what did we use: Smullyan's

**Alice in Puzzle Land**and some online games

when: after dinner

This post is basically a thank-you to all the people who create wonderful books, puzzles, and games. Also, thanks to the people who spread the message by telling us about these resources. In this case, we're directly indebted to A O Fradkin, Annie at the Math Forum, Mike Lawler for these specific activities.

# Alice in Puzzle Land

The title of this post comes from one of the opening puzzles in Smullyan's book of logic puzzles: Alice in Puzzle Land. Here's how it goes:John, and his brother, have the peculiar characteristic that one always tells the truth and the other always lies. Unfortunately, we don't know which one tells the truth and we don't know which one is John. Gosh, we don't even know John's brother's name! What single yes/no question can you ask one of the brothers to figure out which is John?

What if we want to figure out whether John always tells the truth or always lies, what single yes/no question can we ask one of the brothers to determine this?To be honest, I didn't get the answer, but J2 managed to figure it out after they posed a bunch of questions and we worked through the possibilities together, example "what if the one we are asking is John and he tells the truth?"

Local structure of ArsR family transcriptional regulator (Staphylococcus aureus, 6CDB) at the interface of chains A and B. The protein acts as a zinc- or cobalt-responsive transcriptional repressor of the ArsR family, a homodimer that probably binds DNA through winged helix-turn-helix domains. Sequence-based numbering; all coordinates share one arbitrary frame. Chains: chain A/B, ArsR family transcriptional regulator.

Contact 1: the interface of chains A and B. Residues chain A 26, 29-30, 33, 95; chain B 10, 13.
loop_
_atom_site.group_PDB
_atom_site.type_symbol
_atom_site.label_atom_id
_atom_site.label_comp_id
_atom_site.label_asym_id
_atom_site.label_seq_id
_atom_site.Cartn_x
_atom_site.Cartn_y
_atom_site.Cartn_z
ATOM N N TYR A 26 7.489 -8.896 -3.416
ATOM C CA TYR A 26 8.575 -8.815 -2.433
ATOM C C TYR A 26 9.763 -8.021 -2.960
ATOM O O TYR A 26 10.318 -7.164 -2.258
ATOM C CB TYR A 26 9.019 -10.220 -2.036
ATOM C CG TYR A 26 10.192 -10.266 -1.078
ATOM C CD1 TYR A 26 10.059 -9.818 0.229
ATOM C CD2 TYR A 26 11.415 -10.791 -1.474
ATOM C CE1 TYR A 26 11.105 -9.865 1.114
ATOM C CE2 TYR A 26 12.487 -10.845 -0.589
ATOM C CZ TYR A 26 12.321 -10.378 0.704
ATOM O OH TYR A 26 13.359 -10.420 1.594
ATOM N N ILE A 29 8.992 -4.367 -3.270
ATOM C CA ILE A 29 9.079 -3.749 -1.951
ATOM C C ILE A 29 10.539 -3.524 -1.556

The Js (mostly J1 and J2) have had a lot of fun discussing this particular challenge and have also really enjoyed the tart-ingredient thieves series. They are currently working on the "very complicated logic puzzle" at the end of the first chapter to determine whether the Gryphon or the Mock Turtle was the tart thief.

# SolveMe Mobiles

Since we started teaching the math games class at school last year, I have had a strong bias away from on-line games and puzzles. Part of this is simply that we wouldn't be able to use these puzzles in the class, but also because I wanted to help parents see that they don't need any special tools to help their kids have deep mathematical experiences.Anyway, the SolveMe Mobiles and Game About Squares (below) helped me recognize and reject this bias!

The mobile puzzles are from EDC, a group with which I am not affiliated, but which I hold in high regard. Each puzzle gives you a balanced mobile that, secretly, codes equations to solve for the weights of the various shapes. J2 (5yrs old) has especially enjoyed this and has just finished puzzle 51:

Even J3 (3yrs old) has gotten something out of this puzzle. She was looking at the screen and we (J0, J1, J2) asked: what do you see, what do you notice, what do you wonder (not all at once.) She talked about shapes, she talked about how many, she asked questions about what different things meant, she tested putting numbers into the blanks.

Credit for Game About Squares is due to Andrey Shevchuk (which I would have seen if I'd been paying more attention and not just trying to complete puzzles)!

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